I'm going to lead a creative workshop for a tech company that want to make a new product that resembles an app-store. The goal of the workshop is to come up with concepts, sketches and mockups for a software in which a user can browse assets and upload them to an external device. We will be 6-7 people with different background and experiences (graphical designer, marketing, product owner, expert user, programmer). No one have previous experience with sketching graphical user interfaces.

The software platform will most likely be a responsive web site to accommodate desktop computers as well as mobile phones and tablets. Because of this, my first idea was to take a 'mobile first' approach on the workshop where the participants will be limited to sketching ideas for a mobile app. This could in theory lead to designs with a stronger focus on core functionality. On the other hand it can turn out to be too limiting. As we all know; a simple design is often very hard work, and for a novice it's perhaps easier to express your idéas without limitations.

What are the recommendations for a situation like this? Is it wise to take a 'mobile first' approach for a creative workshop with participants that are inexperienced with sketching?

  • My $.02, it would be better to atleast put them in that mindset beforehand than to throw out half their ideas because they don't scale to mobile.
    – DasBeasto
    Feb 1, 2016 at 13:24
  • 1
    very good approach. With a focus group (yuck) its very hard to get people to focus and produce something simple. So mobile first makes total sense.
    – colmcq
    Feb 1, 2016 at 14:53
  • mobile first. always. :)
    – DA01
    Feb 1, 2016 at 18:24

3 Answers 3


I would say it's a great approach:

  • People are (on average) more familiar with phone interfaces than desktop interfaces these days
  • Phone interfaces require less drawing: big buttons big text, on a small screen. This means that they can draw many ideas fast, and iterate quickly in a short workshop.
  • The difficulties are more immediate: with a desktop, people will immediately fill the screen with chaotic stuff, unaware that they are making their screens entirely incomprehensible: mobile-first forces them to simplify much more, which is the most important thing they should learn. Even if they add the chaos back in when they go to desktop, they at least know which features are more important.
  • Giving people printouts of blank iPhones to draw on really helps to start the design process. Less so with blank iMacs, for some reason.
  • Touch screens are much easier to usertest: tap the sketch to simulate tapping the phone. No need to imagine peripherals like a keyboard and mouse. The pen and paper prototype is much closer to the real thing.

The only drawback I see, is that you need to have a feel for what works on phones: what are typical patterns, and which desktop-style things should you avoid (I've seen a lot of people draw pop-up overlays in phone interfaces, which makes very little sense). You should probably give them a bit of an introduction in the basic patterns.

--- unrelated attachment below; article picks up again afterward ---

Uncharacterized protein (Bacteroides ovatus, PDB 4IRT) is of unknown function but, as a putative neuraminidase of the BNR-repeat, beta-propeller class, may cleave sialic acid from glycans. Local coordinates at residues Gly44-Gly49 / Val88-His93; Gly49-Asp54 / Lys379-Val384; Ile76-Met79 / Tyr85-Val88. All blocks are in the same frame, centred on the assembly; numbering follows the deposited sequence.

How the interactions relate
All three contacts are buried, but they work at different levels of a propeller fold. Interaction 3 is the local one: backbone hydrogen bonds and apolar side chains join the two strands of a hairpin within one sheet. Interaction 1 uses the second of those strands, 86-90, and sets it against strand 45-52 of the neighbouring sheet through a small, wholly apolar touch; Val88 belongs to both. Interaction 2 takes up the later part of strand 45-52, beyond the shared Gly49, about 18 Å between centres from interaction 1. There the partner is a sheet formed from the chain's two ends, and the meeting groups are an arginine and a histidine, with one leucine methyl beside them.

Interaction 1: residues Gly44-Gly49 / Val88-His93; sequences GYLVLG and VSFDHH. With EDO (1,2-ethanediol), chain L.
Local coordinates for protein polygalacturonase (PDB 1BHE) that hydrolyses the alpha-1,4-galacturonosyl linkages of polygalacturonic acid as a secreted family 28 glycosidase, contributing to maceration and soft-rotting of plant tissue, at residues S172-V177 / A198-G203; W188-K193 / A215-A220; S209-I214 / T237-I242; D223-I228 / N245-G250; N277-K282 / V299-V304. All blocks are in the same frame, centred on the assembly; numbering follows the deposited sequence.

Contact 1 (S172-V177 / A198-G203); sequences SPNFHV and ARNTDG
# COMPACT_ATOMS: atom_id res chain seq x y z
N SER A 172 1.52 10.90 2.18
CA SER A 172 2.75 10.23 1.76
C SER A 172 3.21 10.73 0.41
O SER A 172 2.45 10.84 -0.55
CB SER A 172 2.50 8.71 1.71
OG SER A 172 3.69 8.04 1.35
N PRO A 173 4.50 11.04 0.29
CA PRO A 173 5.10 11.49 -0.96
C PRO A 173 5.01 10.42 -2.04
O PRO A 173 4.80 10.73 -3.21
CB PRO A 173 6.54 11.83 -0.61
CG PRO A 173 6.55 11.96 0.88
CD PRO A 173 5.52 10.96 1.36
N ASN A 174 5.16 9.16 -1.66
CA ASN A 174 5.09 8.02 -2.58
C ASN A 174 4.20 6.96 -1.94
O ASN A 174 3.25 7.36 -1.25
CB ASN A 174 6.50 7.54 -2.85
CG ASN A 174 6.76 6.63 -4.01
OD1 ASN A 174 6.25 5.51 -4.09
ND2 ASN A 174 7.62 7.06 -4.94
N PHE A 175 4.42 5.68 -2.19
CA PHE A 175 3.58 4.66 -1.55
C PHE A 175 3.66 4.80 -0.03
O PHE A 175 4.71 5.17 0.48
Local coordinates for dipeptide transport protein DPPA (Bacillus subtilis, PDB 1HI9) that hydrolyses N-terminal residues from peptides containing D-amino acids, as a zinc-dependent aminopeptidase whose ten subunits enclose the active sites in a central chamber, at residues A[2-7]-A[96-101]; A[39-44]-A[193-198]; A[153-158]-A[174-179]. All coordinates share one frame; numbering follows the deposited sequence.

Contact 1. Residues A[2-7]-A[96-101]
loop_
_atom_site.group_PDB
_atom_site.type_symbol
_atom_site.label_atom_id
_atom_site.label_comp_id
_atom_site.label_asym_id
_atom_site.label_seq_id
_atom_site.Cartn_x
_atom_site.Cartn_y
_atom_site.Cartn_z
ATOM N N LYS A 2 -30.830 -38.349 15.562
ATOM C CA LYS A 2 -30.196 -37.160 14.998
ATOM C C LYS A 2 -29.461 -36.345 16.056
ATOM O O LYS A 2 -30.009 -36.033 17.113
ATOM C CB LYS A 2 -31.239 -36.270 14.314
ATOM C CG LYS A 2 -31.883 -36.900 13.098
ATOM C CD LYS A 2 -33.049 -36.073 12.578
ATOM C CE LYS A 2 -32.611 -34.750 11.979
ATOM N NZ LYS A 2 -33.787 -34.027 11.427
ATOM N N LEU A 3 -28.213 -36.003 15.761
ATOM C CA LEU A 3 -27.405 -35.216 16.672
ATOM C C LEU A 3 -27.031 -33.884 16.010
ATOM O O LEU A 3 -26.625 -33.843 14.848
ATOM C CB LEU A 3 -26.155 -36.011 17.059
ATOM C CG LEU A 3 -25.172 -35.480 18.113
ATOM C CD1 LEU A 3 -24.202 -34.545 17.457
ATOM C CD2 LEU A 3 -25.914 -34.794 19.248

• Good points! I especially like the idea of introducing them to sketching. Maybe I can provide a cheat sheet with common layouts and design patterns.
    – filip
    Feb 2, 2016 at 11:02

Mobile first is a nice way to find MVP and designing the golden path[compose an e-mail for a mail app; ordering a meal for home delivery service.]. However; starting from the screen is not a good idea but start from service itself. Here are some more:

  • Have a demo project with you before starting such workshop.If it is not clear show them a finished workshop example. You can also make a small case for a simple task.

  • Not too deep at first sight, don't allow people to draw something before reframing the problem and its context. Who are the users; Why are they browsing an external device? Why do they need these assets? How can they browsing? Try to find interaction vision of non-defined product and this will lead you to have more concepts.

  • Try to focus on customer journey and + and - emotions (pain, delight). These can give you some insights on the project itself.

  • Don't stick on one idea and try to increase the details.

  • Use ready made framework printed paper examples (button, checkbox, logo box etc..) to make a collage. Get some more glue and give them some space and positive thinking...


Since your group of stakeholders is so varied it may be a good idea to first have them list their priorities for the core functionality; and then have them sketch out how that functionality would translate to a mobile environment.

I would also recommend familiarizing them with the needs of interface design.

Jakob Nielen's "10 Usability Heuristics for User Interface Design"

Summary: Jakob Nielsen's 10 general principles for interaction design. They are called "heuristics" because they are broad rules of thumb and not specific usability guidelines.

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